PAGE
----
It takes a team to deliver quality rural maternity services

Ayman Shenouda

9/01/2019 2:22:29 PM

Dr Ayman Shenouda outlines a possible solution to a growing issue.

Dr Shenouda believes a solution to quality rural maternity services lies in the National Rural Generalist Pathway.
Dr Shenouda believes a solution to quality rural maternity services lies in the National Rural Generalist Pathway.

Timing, as they say, is everything.
This is particularly true in healthcare and, in birthing services right now, it’s actually getting quite critical for GP obstetricians.
For the rural GP obstetrician, the discussion is no longer about a rebirth of obstetric services for rural areas. It has moved rapidly to the preservation of this critical role.
Two key discussions are occurring in obstetric care in Australia at the moment, and they both lack one vital component: valuing the key role of the GP obstetrician in providing this care.
The first discussion on setting national directions for maternity services prioritises access yet omits GPs almost entirely, despite their importance in rural and remote areas.
The other discussion involves a state-led shift in Western Australia towards a new model of care that seems to lock GP obstetricians out completely.
We are seeing spot fires right around the country, but on a slightly different front in midwifery units’ resistance to GP involvement.
In combination, these are worrying developments and it is clear major change looms unless we can work to reframe the discussion.
We have the solution
The vital role of the GP obstetrician has to now be central to the national discussion, and the National Rural Generalist Pathway is the connecting policy thread here.
We are now at a critical point in building a future rural workforce that offers a single solution by factoring together all of the required enablers in one. The vital work done over the last 20 years has shown us solutions brought together in one pathway will offer a sustainable way to address rural health needs.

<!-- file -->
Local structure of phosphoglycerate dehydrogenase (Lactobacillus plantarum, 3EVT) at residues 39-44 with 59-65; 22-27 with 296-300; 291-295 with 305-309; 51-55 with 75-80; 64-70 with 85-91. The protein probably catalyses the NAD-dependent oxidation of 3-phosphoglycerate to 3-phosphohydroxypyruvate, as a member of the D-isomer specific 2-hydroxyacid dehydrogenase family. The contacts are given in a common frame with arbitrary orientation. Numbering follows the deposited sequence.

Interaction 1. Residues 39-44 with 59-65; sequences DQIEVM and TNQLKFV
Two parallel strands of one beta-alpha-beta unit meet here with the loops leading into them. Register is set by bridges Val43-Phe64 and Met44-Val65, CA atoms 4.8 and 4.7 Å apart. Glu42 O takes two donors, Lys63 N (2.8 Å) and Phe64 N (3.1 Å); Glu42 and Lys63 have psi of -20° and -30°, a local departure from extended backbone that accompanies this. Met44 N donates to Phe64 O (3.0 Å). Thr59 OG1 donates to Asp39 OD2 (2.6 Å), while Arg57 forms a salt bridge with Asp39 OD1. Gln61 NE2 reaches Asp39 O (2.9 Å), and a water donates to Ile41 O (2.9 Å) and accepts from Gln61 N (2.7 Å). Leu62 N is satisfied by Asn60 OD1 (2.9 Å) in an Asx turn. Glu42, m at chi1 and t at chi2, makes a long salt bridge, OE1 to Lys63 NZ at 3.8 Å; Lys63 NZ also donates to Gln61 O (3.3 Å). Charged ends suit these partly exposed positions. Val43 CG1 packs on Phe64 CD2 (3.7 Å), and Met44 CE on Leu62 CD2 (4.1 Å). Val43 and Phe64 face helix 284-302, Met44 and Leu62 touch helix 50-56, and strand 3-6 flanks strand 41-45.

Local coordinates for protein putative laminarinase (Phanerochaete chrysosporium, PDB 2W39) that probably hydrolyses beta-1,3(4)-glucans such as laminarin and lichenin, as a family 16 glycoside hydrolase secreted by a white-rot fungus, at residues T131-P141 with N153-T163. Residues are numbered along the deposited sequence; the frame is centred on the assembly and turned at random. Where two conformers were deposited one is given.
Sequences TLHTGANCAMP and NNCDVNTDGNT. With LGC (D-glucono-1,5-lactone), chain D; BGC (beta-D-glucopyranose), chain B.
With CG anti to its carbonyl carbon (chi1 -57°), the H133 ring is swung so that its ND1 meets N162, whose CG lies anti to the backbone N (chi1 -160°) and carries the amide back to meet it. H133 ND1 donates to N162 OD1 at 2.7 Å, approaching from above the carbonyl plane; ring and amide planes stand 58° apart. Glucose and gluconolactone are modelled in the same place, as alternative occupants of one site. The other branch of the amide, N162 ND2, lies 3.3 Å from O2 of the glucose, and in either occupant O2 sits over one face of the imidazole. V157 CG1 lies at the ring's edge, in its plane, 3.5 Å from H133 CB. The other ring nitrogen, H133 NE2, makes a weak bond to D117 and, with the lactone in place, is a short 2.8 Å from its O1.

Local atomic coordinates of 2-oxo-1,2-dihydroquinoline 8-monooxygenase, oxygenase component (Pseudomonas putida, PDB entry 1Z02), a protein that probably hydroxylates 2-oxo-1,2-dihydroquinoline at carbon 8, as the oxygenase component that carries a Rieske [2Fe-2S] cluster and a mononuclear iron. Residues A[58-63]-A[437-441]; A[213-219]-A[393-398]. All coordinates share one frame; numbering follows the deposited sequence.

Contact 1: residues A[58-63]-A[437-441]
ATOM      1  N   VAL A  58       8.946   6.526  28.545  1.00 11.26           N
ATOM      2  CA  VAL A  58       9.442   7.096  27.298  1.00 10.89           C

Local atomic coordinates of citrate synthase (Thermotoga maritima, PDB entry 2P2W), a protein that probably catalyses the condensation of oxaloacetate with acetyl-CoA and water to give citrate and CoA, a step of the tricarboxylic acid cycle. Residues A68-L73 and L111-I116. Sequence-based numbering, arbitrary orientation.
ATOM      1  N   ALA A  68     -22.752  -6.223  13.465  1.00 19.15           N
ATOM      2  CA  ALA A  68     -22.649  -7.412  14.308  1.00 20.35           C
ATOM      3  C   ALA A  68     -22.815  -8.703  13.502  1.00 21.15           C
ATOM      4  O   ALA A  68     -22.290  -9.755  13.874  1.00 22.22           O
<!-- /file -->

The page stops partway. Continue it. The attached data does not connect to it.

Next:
It’s a model that will work – one that prioritises the necessary skills that are reflective of local health needs, with the required training supports embedded.
This is a model that brings flexible models of care bridging the primary care and hospital care continuum – it’s based on community need. And it provides a way to keep it sustainable by enabling a highly skilled GP workforce integrating primary, secondary and tertiary care skills.
But it is reliant on enabling infrastructure and on keeping it sustainable, and so much is connected to a town’s capacity to preserve procedural services like birthing.

Without GP obstetricians, women in rural and remote towns will have to travel considerable distances – often at major expense – to access maternity services. 

State of play
Round two of the National Strategic Approach to Maternity Services Consultation closed late last year (20 November).
The Australian Health Ministers’ Advisory Council’s consultation draft Strategic Directions for Australian Maternity Services is structured around four values: respect, access, choice and safety. Enabling access to services for rural and remote women is emphasised.
The RACGP has advocated strongly for the Federal Government to acknowledge the role of GPs when this strategy is released this year, having previously outlined concerns about the marginalisation of GPs in obstetric care.
Meanwhile, the debate in Western Australia continues to heat up on hospital-led changes to the obstetric care model in that state, which is seeing GP obstetricians increasingly locked out.